Once seen as a front runner for the corner office at ICICI Bank, Nachiket Mor has so far had a journey full of twist and turns. From being a hardcore commercial banker (he was a member on the ICICI Bank board for seven years), Mor, a PhD in economics from the University of Pennsylvania and a global fellow at Yale University, in early 2008 moved to ICICI Foundation, a non-profit organisation promoting inclusive growth.
Since then, he has devoted most of his time away from the spotlight — in the social sector. That he thinks differently is evident from his initiative — Kshetriya Gramin Financial Services (KGFS), a microfinance institution that stood out at a time when the sector was facing a crisis of confidence. KGFS, which has a little more than 100 branches and 200,000 customers, grew at a time the government was struggling to find ways to implement financial inclusion and the limitations of microfinance were becoming apparent.
His experience and academic credentials are something the Reserve Bank of India (RBI) obviously couldn’t ignore for long, especially at a time it was pushing banks for financial inclusion through increased banking penetration. So, he was inducted on the central bank’s board in May this year — four months before Raghuram Rajan, his batchmate at IIM Ahmedabad, took charge as RBI governor.
And, Rajan moved swiftly to tap this seasoned banker’s experience. Within days of taking charge, he named Mor as the head of a 13-member committee to formulate a detailed vision for financial inclusion across the country. The committee includes high-profile bankers like Vikram Pandit, former global head of Citibank; and Shikha Sharma, MD & CEO of Axis Bank.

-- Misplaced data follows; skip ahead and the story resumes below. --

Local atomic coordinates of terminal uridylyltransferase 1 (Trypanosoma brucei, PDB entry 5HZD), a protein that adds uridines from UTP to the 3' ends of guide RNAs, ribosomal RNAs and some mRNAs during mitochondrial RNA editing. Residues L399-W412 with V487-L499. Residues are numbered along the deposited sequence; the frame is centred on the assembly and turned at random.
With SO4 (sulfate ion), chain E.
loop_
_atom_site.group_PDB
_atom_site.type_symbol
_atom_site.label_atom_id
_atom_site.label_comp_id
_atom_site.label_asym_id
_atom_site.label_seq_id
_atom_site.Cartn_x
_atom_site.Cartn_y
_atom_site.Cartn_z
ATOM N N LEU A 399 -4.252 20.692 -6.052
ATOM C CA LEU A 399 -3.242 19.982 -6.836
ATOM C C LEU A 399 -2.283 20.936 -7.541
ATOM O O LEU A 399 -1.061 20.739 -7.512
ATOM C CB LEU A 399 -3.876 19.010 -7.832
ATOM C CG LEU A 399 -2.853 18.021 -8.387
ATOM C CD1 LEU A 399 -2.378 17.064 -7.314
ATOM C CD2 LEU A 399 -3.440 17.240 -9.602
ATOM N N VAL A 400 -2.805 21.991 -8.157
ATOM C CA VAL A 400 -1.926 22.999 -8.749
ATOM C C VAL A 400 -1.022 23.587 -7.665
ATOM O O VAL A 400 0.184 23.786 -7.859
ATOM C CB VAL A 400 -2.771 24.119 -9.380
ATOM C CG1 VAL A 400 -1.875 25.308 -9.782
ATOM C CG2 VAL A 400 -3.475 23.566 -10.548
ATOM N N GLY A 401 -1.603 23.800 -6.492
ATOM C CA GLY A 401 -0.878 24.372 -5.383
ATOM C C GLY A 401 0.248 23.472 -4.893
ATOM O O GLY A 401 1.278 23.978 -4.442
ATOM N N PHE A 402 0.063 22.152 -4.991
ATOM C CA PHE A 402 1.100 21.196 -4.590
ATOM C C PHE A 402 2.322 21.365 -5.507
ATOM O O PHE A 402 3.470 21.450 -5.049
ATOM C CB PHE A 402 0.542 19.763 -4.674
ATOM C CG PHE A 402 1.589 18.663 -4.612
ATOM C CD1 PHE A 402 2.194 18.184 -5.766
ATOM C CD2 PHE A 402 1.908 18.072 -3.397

Mor has also been included in the four-member high-level advisory committee headed by former RBI governor Bimal Jalan to vet bank licence applications.
Many believe these to be the precursor to something much bigger. If the buzz in the central bank corridors are anything to go by, a much greater role at RBI could be coming Mor’s way. He is seen as a strong contender to be a deputy governor.
Of the four deputy governors RBI has, two are promoted from within the ranks, while the other two — usually an economist and a former commercial banker — are hired from outside.
The terms of two RBI deputy governors are to end in 2014. Anand Sinha, promoted from within RBI and spearheading the process of new banking licences, retires in January. And, former banker K C Chakrabarty’s term ends in June.
According to the norms, the retirement age of a deputy governor is 62 (but the condition can be relaxed by the government). To be a deputy governor — for a tenure of five years or till one turns 62, whichever is earlier — a person should be less than 60 years old.
The fact that Mor, 49, meets all eligibility criteria is only stoking the buzz around his chances to be a deputy governor.